Lesson: practice taking of the wetsuit more.

Bike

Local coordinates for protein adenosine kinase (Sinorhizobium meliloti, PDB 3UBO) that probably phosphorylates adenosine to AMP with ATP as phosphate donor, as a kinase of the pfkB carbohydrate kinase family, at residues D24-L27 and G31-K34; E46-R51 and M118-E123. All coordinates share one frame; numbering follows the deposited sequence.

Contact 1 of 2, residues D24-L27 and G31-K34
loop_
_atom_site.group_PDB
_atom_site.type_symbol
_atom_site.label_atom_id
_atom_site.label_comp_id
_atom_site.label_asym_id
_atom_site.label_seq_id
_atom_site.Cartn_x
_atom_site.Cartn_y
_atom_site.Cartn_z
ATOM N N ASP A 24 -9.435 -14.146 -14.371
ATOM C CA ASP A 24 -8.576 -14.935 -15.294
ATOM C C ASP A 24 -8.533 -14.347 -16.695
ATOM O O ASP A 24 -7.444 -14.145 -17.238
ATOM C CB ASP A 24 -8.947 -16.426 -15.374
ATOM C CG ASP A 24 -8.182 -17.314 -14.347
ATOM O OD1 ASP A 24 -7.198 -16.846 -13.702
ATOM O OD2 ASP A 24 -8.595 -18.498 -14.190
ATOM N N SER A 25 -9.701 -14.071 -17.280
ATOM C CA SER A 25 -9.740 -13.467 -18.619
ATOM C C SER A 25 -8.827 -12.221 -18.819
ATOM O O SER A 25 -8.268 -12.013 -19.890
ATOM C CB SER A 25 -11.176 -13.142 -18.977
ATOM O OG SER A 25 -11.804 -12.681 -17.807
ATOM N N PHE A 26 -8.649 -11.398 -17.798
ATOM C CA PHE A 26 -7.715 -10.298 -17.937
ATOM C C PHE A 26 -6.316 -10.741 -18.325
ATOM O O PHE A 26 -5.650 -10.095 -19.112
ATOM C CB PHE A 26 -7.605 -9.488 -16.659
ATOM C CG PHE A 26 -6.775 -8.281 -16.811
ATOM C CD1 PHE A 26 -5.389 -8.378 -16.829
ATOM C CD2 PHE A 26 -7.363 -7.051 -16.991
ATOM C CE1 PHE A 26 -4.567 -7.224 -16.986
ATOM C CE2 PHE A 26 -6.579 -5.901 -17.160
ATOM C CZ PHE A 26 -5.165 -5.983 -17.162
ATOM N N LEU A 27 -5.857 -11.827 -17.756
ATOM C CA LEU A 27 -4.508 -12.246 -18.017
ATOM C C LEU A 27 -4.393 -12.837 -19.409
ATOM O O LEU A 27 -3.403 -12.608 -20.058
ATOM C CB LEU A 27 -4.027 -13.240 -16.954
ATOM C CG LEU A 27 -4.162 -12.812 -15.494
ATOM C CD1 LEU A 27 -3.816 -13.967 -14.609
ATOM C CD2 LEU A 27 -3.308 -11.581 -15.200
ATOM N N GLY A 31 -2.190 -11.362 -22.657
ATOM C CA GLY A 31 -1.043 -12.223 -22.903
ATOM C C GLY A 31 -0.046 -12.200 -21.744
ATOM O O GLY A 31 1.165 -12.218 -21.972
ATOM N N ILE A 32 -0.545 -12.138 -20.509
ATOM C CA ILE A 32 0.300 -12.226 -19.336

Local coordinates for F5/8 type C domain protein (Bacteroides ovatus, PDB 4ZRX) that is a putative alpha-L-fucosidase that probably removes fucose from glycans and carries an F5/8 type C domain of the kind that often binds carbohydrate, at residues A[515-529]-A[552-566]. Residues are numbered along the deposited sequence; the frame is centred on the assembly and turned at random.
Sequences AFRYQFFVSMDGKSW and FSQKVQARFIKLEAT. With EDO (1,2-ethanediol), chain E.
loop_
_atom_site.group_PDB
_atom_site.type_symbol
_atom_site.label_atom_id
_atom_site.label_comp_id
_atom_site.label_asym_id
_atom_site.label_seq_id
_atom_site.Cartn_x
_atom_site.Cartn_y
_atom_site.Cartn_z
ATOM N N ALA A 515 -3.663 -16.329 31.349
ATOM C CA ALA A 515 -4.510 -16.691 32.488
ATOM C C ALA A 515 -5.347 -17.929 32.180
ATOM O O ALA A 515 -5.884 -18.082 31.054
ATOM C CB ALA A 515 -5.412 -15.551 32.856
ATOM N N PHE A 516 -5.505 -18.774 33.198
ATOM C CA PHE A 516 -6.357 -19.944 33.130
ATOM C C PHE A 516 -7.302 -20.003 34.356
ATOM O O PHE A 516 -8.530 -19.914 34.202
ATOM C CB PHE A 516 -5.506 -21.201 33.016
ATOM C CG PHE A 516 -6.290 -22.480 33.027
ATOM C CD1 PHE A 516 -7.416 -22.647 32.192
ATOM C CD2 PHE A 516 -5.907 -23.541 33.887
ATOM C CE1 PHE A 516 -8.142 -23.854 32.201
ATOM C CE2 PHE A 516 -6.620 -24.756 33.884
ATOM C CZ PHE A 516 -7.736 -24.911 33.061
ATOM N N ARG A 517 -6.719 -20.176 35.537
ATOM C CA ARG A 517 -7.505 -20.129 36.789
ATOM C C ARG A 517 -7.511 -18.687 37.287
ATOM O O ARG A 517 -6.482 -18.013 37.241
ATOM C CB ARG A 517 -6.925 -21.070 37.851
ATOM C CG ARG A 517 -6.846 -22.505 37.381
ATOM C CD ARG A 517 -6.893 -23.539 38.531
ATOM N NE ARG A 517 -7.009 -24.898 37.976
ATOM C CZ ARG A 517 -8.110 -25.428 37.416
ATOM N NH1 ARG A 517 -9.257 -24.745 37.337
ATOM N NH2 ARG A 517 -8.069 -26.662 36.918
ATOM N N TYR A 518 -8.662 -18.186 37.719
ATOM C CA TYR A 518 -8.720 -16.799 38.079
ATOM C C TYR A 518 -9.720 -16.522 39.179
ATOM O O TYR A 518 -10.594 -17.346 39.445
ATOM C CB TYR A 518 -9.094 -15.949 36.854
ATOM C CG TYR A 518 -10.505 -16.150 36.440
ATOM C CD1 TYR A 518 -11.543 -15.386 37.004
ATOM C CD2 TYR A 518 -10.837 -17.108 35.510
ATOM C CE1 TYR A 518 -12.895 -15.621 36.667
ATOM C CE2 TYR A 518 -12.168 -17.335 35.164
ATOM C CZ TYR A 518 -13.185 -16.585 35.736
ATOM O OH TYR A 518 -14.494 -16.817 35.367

This is where I was going to make up most of the ground I lost in the swim.  Although I did better in the swim compared to last race, I knew I took it easy.   Not with the bike.   I was going to kill it here.  One person, a shirtless guy on a mountain bike, passed about 8 people right in the park area…I was drinking and eating a gel, pedaling easy w/o hands on the handle bars when he almost forced me to crash.   (I should have seen the foreshadowing here).  I made a mental note to catch this guy.   Once we hit the road, outside the park, I started going.    I knew this course…I passed about 6 people in the first few roads…2 just on the first turn…I was pacing myself, knowing that I can catch people on the hills and downhills.   Moore’s hill Road was the first test.   Moore’s hill Road is a small, but very steep hill.   Right away, I saw 4 people off their bike that were walking up the hill.   I was doing my best, back and forth standing and sitting.   3 people passed me here..I made a mental note about those guys…4 people I had to catch now :).   At the end of the Hill, I took another drink and started coasting.   The course turned in an area where I didn’t practice.   This meant that a steep descent and hard climb was avoided.  Good for me.   Got into the Northern State and started climbing this hill.   Again, feeling good, passing people, no one passing me.   I saw some people struggling…I kept on talking to people “You can do it.”.   “Big downhill coming.”  “Almost there”.   I sincerely meant it.   I know it helps me when people talk to me.   Now the downhill.   I got into my aero position and started pedaling.  I was mentally thinking of great cyclists.  Armtrong, Lemond, Indurain, and, of course, Herrera and Parra.   I passed about 30 people here.   My computer said I was doing about 40mph!  Once I reviewed this at home, I was doing over 35mph for about 4 minutes, topping at 40.5mph for 30secs.   I passed the three guys that passed me on Moore’s hill and finally saw the shirtless guy on the mountain bike going up the next hill.   I knew I had this guy.  This hill was the last hill and then 2.5 miles of downhill.   I felt great, had lots of energy, just a little fatigue on my thighs, but nothing major.   Again, passing people on the last hill, no one passing me.  “Last hill”.   “Over this hump and all downhill”, I said.   “Are you sure?” asked this girl.   “Positive”, I said.  “I trained here”.   Highlight of the race for me at this point…